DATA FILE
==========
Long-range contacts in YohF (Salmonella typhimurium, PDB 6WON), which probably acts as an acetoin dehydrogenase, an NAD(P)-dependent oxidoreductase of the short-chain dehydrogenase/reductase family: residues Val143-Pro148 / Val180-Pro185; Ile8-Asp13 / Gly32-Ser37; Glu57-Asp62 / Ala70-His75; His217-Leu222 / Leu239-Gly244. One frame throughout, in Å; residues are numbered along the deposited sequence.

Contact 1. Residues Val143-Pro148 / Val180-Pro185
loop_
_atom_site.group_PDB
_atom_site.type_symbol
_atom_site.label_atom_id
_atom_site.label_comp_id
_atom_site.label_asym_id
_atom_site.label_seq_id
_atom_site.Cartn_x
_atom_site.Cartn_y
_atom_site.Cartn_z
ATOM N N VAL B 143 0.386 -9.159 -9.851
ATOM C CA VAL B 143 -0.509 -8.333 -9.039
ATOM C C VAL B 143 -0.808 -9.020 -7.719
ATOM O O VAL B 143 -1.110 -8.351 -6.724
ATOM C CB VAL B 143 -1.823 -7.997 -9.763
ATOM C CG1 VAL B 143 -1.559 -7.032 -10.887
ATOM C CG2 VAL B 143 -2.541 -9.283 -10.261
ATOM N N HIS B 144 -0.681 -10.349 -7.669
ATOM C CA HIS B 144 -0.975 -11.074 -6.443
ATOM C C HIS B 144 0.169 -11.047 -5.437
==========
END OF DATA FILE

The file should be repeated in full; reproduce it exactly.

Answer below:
Long-range contacts in YohF (Salmonella typhimurium, PDB 6WON), which probably acts as an acetoin dehydrogenase, an NAD(P)-dependent oxidoreductase of the short-chain dehydrogenase/reductase family: residues Val143-Pro148 / Val180-Pro185; Ile8-Asp13 / Gly32-Ser37; Glu57-Asp62 / Ala70-His75; His217-Leu222 / Leu239-Gly244. One frame throughout, in Å; residues are numbered along the deposited sequence.

Contact 1. Residues Val143-Pro148 / Val180-Pro185
loop_
_atom_site.group_PDB
_atom_site.type_symbol
_atom_site.label_atom_id
_atom_site.label_comp_id
_atom_site.label_asym_id
_atom_site.label_seq_id
_atom_site.Cartn_x
_atom_site.Cartn_y
_atom_site.Cartn_z
ATOM N N VAL B 143 0.386 -9.159 -9.851
ATOM C CA VAL B 143 -0.509 -8.333 -9.039
ATOM C C VAL B 143 -0.808 -9.020 -7.719
ATOM O O VAL B 143 -1.110 -8.351 -6.724
ATOM C CB VAL B 143 -1.823 -7.997 -9.763
ATOM C CG1 VAL B 143 -1.559 -7.032 -10.887
ATOM C CG2 VAL B 143 -2.541 -9.283 -10.261
ATOM N N HIS B 144 -0.681 -10.349 -7.669
ATOM C CA HIS B 144 -0.975 -11.074 -6.443
ATOM C C HIS B 144 0.169 -11.047 -5.437